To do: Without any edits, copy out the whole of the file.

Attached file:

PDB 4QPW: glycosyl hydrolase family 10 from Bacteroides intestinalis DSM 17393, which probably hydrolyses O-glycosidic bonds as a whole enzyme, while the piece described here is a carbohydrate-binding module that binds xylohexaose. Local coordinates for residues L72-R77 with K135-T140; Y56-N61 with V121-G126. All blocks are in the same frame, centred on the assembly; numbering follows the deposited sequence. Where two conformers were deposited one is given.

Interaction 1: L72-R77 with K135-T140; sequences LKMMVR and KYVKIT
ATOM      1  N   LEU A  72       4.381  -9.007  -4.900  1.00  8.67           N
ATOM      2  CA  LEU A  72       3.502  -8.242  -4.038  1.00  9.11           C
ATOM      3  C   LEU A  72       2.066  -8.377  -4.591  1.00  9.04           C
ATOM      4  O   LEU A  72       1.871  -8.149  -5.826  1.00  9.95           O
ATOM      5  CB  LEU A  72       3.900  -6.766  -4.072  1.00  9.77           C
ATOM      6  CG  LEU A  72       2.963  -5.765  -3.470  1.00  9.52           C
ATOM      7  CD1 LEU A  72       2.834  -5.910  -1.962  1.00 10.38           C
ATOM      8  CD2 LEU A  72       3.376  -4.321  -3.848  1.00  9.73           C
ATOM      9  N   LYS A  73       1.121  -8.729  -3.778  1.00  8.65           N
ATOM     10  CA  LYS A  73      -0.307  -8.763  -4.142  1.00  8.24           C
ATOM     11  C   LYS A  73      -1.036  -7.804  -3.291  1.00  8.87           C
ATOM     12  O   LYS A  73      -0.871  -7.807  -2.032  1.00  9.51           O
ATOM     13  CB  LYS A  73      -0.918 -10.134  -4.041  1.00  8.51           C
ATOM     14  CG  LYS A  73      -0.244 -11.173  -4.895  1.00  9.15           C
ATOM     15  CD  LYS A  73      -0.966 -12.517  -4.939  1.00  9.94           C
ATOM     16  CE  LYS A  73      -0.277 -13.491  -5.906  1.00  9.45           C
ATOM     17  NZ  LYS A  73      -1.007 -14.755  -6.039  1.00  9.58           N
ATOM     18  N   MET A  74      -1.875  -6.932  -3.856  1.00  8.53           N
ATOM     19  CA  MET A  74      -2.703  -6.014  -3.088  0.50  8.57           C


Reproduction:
PDB 4QPW: glycosyl hydrolase family 10 from Bacteroides intestinalis DSM 17393, which probably hydrolyses O-glycosidic bonds as a whole enzyme, while the piece described here is a carbohydrate-binding module that binds xylohexaose. Local coordinates for residues L72-R77 with K135-T140; Y56-N61 with V121-G126. All blocks are in the same frame, centred on the assembly; numbering follows the deposited sequence. Where two conformers were deposited one is given.

Interaction 1: L72-R77 with K135-T140; sequences LKMMVR and KYVKIT
ATOM      1  N   LEU A  72       4.381  -9.007  -4.900  1.00  8.67           N
ATOM      2  CA  LEU A  72       3.502  -8.242  -4.038  1.00  9.11           C
ATOM      3  C   LEU A  72       2.066  -8.377  -4.591  1.00  9.04           C
ATOM      4  O   LEU A  72       1.871  -8.149  -5.826  1.00  9.95           O
ATOM      5  CB  LEU A  72       3.900  -6.766  -4.072  1.00  9.77           C
ATOM      6  CG  LEU A  72       2.963  -5.765  -3.470  1.00  9.52           C
ATOM      7  CD1 LEU A  72       2.834  -5.910  -1.962  1.00 10.38           C
ATOM      8  CD2 LEU A  72       3.376  -4.321  -3.848  1.00  9.73           C
ATOM      9  N   LYS A  73       1.121  -8.729  -3.778  1.00  8.65           N
ATOM     10  CA  LYS A  73      -0.307  -8.763  -4.142  1.00  8.24           C
ATOM     11  C   LYS A  73      -1.036  -7.804  -3.291  1.00  8.87           C
ATOM     12  O   LYS A  73      -0.871  -7.807  -2.032  1.00  9.51           O
ATOM     13  CB  LYS A  73      -0.918 -10.134  -4.041  1.00  8.51           C
ATOM     14  CG  LYS A  73      -0.244 -11.173  -4.895  1.00  9.15           C
ATOM     15  CD  LYS A  73      -0.966 -12.517  -4.939  1.00  9.94           C
ATOM     16  CE  LYS A  73      -0.277 -13.491  -5.906  1.00  9.45           C
ATOM     17  NZ  LYS A  73      -1.007 -14.755  -6.039  1.00  9.58           N
ATOM     18  N   MET A  74      -1.875  -6.932  -3.856  1.00  8.53           N
ATOM     19  CA  MET A  74      -2.703  -6.014  -3.088  0.50  8.57           C